As the four day work week trialcontinues we follow up with another member of staff from game development studio Hutch, who have been taking part in the trial. In this interview, we speak with Hutch's chief technology officer James Levick.
Can you tell us a little about your role, and what your day-to-day responsibilities and duties used to look like ahead of the shift to a four-day work week?
I’m the CTO at Hutch, so my role is to work with our engineering team to design and implement the technology underpinning the games. As such my role is a mixture of strategy, leadership, architecture, recruitment, and investment - I’m in a lot of meetings and calls, but also trying to stay abreast of technology. That includes what we use now and what’s on the horizon, working with the team to identify where we can improve across the company.
You joined Hutch back in 2013, and as such you've seen the company go through some major changes and challenges - how do you think this ranks among those times, and do you think Hutch would have been capable of pivoting to this schedule before?
Hutch has always been forward thinking in how we approach workJames Levick
We have had a hybrid work from home model since we started out over 10 years ago, and have always had a non-crunch culture alongside an emphasis on work-life balance even in the tough times as an early startup. As a result, I think we’ve been capable of making big changes and adapting how we work throughout, but I definitely think investing in our team has had a big impact on being able to do something like this. On the technical side, I think our investment in our own tech stack also allows us to scale up our confidence in running Hutch’s games unattended, which would have been more difficult early on.
Some roles seem like they might conflict with a shorter work week. Roles that, for instance, revolve around the requirements of players. Support workers, tech solution workers and other technology focused roles. Did you foresee any issues within certain roles, or were there any that you felt simply wouldn't fit with the new work calendar?
Our games are very live ops driven with events and offers for the players running 24x. As a result, we were already operating outside a standard 5 day week previously with the assistance of some outsourced customer support over the weekend. This has worked well, so we have extended that support for the additional day. We are also working to enhance the ability of our systems to ‘self-heal’ to avoid generating customer support issues in the first instance, and our support system has a number of automations to try to help our players without needing to resort to human support over the weekend. We’ve also talked about potentially allowing flexibility on the additional day off, so for example if someone on a team would prefer not to work on Monday, they could cover the Friday when others are off, which could be a win for both parties.
Were there workarounds required for these roles, if so, what kind of solutions needed to be put in place to ensure that the previously 40 hours of work were not squeezed into a shorter 32 hour week?
It’s important to note that the success of the initiative is dependent on being able to do 100% of the work in 80% of the time, through finding efficiencies in how we work, reducing meeting time, finding ways to allow the team to focus, making the best use of both office and work from home days, automating some tasks, and so on. As well as the above we’re looking at additional training for staff on things like the Pomodoro technique, tooling to track meeting times, reducing standard meeting lengths to 25/50 mins, maintaining meeting free days and other techniques brainstormed by the team themselves to find solutions that work for them.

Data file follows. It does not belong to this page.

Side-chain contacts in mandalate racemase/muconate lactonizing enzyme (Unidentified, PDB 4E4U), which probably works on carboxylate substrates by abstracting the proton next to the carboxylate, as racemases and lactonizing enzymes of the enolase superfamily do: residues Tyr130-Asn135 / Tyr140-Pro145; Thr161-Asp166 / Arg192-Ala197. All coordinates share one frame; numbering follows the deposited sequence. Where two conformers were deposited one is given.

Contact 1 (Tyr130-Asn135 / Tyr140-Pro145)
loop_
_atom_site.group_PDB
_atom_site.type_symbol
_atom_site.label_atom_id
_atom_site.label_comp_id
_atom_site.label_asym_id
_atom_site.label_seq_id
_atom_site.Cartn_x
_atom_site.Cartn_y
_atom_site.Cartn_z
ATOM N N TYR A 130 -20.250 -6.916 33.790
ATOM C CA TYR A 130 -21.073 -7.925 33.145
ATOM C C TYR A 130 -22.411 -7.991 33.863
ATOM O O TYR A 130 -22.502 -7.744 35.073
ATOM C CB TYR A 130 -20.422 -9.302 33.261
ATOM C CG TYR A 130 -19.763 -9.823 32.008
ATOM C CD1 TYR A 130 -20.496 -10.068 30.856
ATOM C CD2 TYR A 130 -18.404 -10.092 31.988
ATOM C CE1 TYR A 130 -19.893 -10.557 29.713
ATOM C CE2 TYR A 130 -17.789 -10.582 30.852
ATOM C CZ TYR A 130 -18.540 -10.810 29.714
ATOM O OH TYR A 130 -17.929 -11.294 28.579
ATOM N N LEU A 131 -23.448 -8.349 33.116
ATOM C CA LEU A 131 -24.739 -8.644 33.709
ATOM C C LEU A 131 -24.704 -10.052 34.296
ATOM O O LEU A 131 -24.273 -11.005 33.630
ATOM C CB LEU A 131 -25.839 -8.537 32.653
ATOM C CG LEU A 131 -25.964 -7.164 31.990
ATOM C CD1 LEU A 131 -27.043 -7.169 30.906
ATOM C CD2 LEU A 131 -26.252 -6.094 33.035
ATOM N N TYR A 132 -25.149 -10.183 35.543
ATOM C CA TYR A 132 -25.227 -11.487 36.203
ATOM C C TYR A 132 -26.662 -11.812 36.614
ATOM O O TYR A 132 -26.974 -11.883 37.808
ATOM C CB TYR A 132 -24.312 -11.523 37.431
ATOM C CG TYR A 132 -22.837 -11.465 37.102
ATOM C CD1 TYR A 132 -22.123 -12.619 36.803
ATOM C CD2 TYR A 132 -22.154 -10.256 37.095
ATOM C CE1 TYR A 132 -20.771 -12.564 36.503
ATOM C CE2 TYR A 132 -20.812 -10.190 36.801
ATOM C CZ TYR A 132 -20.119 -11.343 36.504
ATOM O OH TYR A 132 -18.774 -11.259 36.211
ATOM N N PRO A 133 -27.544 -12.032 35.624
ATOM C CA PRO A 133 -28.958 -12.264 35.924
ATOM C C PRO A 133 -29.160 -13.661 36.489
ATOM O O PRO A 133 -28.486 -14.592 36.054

How has the workflow shifted as a result of the change to a 4DWW? Can you detail some of the challenges, and positives, that have come from it?
We actually found meetings are more focused and relevantJames Levick
As a result of the initiatives above there has been a sizable reduction in meeting time across the studio while still maintaining a beneficial collaboration. One interesting side challenge to this is that there was a strong desire from the team not to become “all business, no fun”, so we don’t want to optimise all the day-to-day social interaction of the team away!
On the technical side, we have generally avoided releasing new updates on the day before a weekend, so given that the release window has narrowed, it's prompting us to invest further in automation and improving our tooling around builds/deployment. This in of itself is beneficial in general. A further challenge is that we are tracking some additional metrics across the studio as part of the trial, which is a new demand on people’s time that we’ve needed to absorb. We can hopefully make this less onerous over time and are testing solutions across the studio.
Is there anything different that you would have done to change the implementation of the changes?
It’s been a great opportunity to join the four day week trial alongside a number of other companies in the UK and receive a lot of really valuable support, however it has also meant we needed to accelerate our plans to meet the start date of the trial. Ideally we might have been able to track some productivity and satisfaction metrics for a bit longer prior to starting so we had a bit more baseline data, but overall we believe it’s gone really well so far.
You can follow our previous coverage on the four day work week to find out more.